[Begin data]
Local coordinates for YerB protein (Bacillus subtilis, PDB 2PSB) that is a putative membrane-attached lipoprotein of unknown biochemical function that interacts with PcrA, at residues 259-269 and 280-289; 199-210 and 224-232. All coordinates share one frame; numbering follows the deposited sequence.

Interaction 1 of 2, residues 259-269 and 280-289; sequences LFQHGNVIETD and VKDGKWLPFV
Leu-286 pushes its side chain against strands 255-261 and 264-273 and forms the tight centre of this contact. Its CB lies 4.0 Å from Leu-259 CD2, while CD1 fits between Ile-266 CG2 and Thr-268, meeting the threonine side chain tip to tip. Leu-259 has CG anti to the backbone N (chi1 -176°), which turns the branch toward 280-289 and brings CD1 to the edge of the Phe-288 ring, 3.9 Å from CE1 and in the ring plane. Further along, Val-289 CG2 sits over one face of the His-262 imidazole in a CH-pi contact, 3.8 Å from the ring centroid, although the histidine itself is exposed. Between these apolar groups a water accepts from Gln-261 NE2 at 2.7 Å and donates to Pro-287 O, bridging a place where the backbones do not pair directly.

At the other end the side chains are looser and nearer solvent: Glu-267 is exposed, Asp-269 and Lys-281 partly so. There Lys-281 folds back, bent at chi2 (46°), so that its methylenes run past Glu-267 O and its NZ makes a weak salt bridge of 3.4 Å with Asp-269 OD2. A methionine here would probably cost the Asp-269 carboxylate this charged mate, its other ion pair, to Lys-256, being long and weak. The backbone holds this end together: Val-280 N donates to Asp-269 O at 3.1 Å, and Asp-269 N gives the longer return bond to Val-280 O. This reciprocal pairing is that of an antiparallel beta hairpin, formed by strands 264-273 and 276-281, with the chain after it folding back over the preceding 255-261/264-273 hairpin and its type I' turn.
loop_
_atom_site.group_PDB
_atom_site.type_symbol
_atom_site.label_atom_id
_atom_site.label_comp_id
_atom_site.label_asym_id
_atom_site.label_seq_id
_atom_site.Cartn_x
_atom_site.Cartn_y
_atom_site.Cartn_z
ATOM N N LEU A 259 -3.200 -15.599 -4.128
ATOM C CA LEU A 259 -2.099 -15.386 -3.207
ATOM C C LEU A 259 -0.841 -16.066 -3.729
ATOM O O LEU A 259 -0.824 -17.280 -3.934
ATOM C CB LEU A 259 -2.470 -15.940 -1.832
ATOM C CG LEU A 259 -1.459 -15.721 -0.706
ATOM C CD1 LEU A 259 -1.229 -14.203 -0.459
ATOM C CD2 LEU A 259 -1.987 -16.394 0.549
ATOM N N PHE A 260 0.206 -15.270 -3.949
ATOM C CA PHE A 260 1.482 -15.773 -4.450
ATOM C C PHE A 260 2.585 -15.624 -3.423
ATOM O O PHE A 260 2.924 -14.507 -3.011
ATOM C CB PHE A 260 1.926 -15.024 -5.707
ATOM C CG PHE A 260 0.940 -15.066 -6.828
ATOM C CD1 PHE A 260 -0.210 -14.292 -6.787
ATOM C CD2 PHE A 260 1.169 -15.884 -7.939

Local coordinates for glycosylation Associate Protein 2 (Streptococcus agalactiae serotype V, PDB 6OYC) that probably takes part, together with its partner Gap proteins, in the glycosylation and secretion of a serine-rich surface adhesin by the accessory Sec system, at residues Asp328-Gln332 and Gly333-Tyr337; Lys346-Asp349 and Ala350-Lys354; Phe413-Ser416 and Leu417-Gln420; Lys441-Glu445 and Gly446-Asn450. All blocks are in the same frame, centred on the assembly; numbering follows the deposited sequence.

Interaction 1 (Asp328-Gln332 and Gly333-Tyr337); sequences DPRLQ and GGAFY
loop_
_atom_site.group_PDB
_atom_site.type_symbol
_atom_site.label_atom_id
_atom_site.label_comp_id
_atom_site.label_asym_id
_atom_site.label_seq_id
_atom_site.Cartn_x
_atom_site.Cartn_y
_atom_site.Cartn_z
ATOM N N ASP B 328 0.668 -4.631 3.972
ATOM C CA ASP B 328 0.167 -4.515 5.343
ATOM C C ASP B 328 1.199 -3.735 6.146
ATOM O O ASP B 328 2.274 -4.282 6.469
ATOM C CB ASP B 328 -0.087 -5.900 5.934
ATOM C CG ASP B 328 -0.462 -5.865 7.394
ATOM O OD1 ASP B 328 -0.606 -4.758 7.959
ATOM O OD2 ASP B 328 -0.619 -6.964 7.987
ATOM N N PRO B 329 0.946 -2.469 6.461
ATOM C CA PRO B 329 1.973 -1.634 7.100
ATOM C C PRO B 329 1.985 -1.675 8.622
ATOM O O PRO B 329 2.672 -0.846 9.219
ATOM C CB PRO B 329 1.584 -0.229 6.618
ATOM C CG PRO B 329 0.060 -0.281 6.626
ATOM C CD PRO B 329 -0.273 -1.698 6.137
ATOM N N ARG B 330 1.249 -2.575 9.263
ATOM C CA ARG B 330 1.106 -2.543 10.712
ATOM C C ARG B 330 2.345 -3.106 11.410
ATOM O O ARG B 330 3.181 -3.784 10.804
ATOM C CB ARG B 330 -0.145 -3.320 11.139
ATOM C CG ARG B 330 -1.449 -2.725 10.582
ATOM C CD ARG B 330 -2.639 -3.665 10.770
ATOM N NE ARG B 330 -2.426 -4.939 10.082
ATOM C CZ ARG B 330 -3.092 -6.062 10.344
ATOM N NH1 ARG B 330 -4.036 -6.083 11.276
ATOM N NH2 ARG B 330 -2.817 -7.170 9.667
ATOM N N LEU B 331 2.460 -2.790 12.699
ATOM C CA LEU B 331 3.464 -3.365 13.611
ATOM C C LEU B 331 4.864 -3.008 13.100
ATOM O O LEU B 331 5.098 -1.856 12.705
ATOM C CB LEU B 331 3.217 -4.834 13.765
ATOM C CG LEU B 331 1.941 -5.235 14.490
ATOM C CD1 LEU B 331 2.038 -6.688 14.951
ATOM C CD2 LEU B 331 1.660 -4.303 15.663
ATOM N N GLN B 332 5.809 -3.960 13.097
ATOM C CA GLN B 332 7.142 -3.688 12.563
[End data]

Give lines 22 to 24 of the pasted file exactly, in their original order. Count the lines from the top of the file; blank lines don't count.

ATOM C CD2 LEU A 259 -1.987 -16.394 0.549
ATOM N N PHE A 260 0.206 -15.270 -3.949
ATOM C CA PHE A 260 1.482 -15.773 -4.450